Standard yeast growth conditions and media were used. All strains used in this study, except the commercially available TAP-tagged strains (Open Biosystems) are isogenic to 15DaubΔ, bar1Δura3Δns, a derivative of BF264–15D. Rpn11, Rpt5, Rpn10, and Rpn1 were each tagged with the HBH tag at their C-terminal chromosomal locus using a single-step PCR strategy (13). These strains were crossed with an arginine and lysine auxotrophic strain (control), which had been made by deleting ARG4 with a hygromycine-resistant marker and LYS2 with a zeocine-resistant marker following a PCR-based strategy. The control strain was grown in heavy media containing 13C615N4-arginine/13C615N2-lysine, and tagged strains were grown in light media containing 12C614N4-arginine/12C614N2-lysine, allowing quantification of all tryptic peptides. Cell growth and cross-linking were performed as described (6).

TAP and 2D LC-MS/MS.

Purification was carried out similarly as described (6) with the following changes: the lysis buffer contained 8 M urea, 300 mM NaCl, 50 mM NaH2PO4, 0.5% Nonidet P-40, 20 mM imidazole, and 1 mM PMSF, pH 8.5. The 20 mM imidazole was added to the lysis and Ni-Sepharose wash buffers to eliminate purification background. In addition, the binding times of both incubation steps have been reduced from overnight to 4 hr to preserve nearly complete specific binding but eliminate nonspecific binding to both resins, because shorter incubation time tends to have less purification background. The combination of these changes has reduced the background significantly and thus allowed improved dynamic range of subsequent MS analysis.

After on-bead trypsin digestion, samples were separated by offline SCX as described, but with a shallower gradient as follows: 0% solvent B (solvent A + 350 mM KCl) to 15% solvent B in 20 min, 15% B to 25% B in 7 min, 25% B to 60%B in 10 min, then 80% B for 5 min. Approximately 20 SCX fractions were collected, desalted using VivaPure C18 microspin columns (Vivascience) and analyzed by 1D LC-MS/MS. Each experiment has been performed in biological replicates.

Database Searching and Data Analysis.

The MS analysis was performed by using QSTAR XL MS (Applied Biosystems/PE Sciex), as described (6). The data were searched, using Protein Prospector developmental version 4.25.4, against a normal SGD yeast database concatenated with its randomized version. The proteins were identified by at least two peptides with a false-positive rate ≤0.5%. After SILAC ratio [i.e., Light(L)/Heavy(H)] determination using Search Compare, manual ratio validation was carried out when the SILAC ratio standard deviation of an identified protein was >30% or the proteins identified by only two or three peptides. Details are in SI Text.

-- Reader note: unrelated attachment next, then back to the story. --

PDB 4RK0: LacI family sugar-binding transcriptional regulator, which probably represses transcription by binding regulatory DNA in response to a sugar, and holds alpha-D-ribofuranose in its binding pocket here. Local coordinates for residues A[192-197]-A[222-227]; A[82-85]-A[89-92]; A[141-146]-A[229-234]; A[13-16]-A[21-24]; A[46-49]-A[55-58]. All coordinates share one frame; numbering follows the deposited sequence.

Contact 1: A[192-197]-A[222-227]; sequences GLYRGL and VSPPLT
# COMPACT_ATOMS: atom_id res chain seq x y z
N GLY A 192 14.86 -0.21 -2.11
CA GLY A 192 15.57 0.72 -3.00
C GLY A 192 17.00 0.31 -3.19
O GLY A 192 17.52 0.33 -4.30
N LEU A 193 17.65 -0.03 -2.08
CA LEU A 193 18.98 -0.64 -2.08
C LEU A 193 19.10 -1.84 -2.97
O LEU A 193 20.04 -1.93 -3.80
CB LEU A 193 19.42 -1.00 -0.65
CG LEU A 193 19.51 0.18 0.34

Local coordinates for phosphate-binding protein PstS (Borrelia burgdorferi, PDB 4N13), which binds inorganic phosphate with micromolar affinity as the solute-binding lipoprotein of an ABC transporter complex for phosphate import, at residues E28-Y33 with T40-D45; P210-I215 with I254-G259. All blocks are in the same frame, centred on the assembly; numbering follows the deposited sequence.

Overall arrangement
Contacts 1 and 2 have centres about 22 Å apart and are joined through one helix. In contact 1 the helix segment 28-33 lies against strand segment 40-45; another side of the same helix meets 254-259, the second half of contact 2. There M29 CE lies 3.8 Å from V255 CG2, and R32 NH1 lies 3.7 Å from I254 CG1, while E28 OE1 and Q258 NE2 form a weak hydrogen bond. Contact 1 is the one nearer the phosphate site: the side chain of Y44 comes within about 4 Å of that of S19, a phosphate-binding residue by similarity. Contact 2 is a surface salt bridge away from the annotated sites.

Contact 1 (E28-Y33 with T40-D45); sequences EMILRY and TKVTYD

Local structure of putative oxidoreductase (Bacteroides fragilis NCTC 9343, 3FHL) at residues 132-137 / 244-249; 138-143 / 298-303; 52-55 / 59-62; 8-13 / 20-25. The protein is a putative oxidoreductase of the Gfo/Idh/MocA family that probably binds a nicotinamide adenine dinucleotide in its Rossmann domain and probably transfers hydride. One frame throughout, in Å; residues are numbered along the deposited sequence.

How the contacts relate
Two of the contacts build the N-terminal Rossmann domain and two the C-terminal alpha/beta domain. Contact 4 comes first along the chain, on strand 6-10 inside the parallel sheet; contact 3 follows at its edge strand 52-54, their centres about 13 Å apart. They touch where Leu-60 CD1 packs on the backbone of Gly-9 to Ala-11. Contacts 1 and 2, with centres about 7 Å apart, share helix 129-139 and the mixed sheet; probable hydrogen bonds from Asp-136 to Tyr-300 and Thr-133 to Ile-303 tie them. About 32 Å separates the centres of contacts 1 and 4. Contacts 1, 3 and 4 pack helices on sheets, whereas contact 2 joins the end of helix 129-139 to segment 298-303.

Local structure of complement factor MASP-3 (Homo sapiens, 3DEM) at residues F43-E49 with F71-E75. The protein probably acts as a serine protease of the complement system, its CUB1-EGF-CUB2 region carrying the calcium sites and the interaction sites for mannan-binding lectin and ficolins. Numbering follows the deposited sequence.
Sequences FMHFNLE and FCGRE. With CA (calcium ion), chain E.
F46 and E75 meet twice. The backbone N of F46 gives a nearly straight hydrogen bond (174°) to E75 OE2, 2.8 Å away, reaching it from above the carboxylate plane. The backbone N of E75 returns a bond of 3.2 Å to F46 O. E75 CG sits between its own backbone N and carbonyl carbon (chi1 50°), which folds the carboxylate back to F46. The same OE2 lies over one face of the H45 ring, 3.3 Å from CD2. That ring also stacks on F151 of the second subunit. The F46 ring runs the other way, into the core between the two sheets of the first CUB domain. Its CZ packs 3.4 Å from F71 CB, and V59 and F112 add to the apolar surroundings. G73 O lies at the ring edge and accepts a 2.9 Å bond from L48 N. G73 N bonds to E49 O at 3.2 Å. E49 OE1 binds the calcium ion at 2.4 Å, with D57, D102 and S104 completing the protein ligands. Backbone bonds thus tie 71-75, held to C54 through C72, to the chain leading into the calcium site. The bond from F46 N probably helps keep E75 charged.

Validation of Selected PIPs.

Reverse copurification using yeast strains expressing TAP-tagged proteins (i.e., the selected PIPs) and immunoblot analysis were carried out as described (6), except with the following buffers: lysis/wash buffer contained 25 mM Tris·HCl, pH 8.0; 200 mM NaCl; 5 mM EDTA; 10% glycerol; 0.5% Nonidet P-40; protease and phosphatase inhibitors. TEV cleavage buffer contained 50 mM Tris·HCl, pH 8.0; 10% glycerol; 0.5 mM EDTA; 1% Triton; 1 mM DTT.

Protein Interaction Network Analysis.

To construct protein interaction networks, we used protein interaction data from the following databases and studies: BioGRID (www.thebiogrid.com), MIPS (http://mips.gsf.de), and a recently published, high-confidence yeast protein interaction dataset (21). The number of physical protein interactions in BioGRID is 31,687, and they occur among 4,656 proteins. The number of physical interactions in MIPS is 7,385, and they occur among 4,223 proteins. We have constructed the protein interaction network based on the following physical interactions from these datasets to filter the dataset for physical interaction and exclude interactions based on colocalization and similar approaches: affinity capture (MS and Western blot analysis), coimmunoprecipitation, two-hybrid, reconstituted complex, cocrystal structure, FRET, far-Western blot analysis, and surface plasma resonance. Finally, we use interactions described by Collins et al. (21) having a confidence level >0.38, resulting in protein interaction data containing 12,035 interactions among 1,921 proteins. We choose a threshold of 0.38, because these interactions are of high confidence. We later extended the analysis to complexes defined by Pu et al. (20), where the same threshold was used to construct protein complexes.

Supplementary Material

Supporting Information:


We thank Prof. A. L. Burlingame, Peter Baker, and Aenoch Lynn (University of California, San Francisco) for the use of Protein Prospector; Yingying Yang (University of California, Irvine) for yeast strains; Marija Rašajski (University of California, Irvine) for help with the initial Venn diagram; Dr. Jeff Jones (University of California, Irvine) for help with the initial ratio analysis; and members of the Huang and Kaiser laboratories for help during this study. This work was supported by National Institutes of Health Grants GM-74830 (to L.H.) and GM-66164 (to P.K.), by the Department of the Army (Grant PC-041126, to L.H.), and by National Science Foundation CAREER Grant IIS-0644424 (to N.P.).


The authors declare no conflict of interest.

This article is a PNAS Direct Submission.

This article contains supporting information online at www.pnas.org/cgi/content/full/0801870105/DCSupplemental.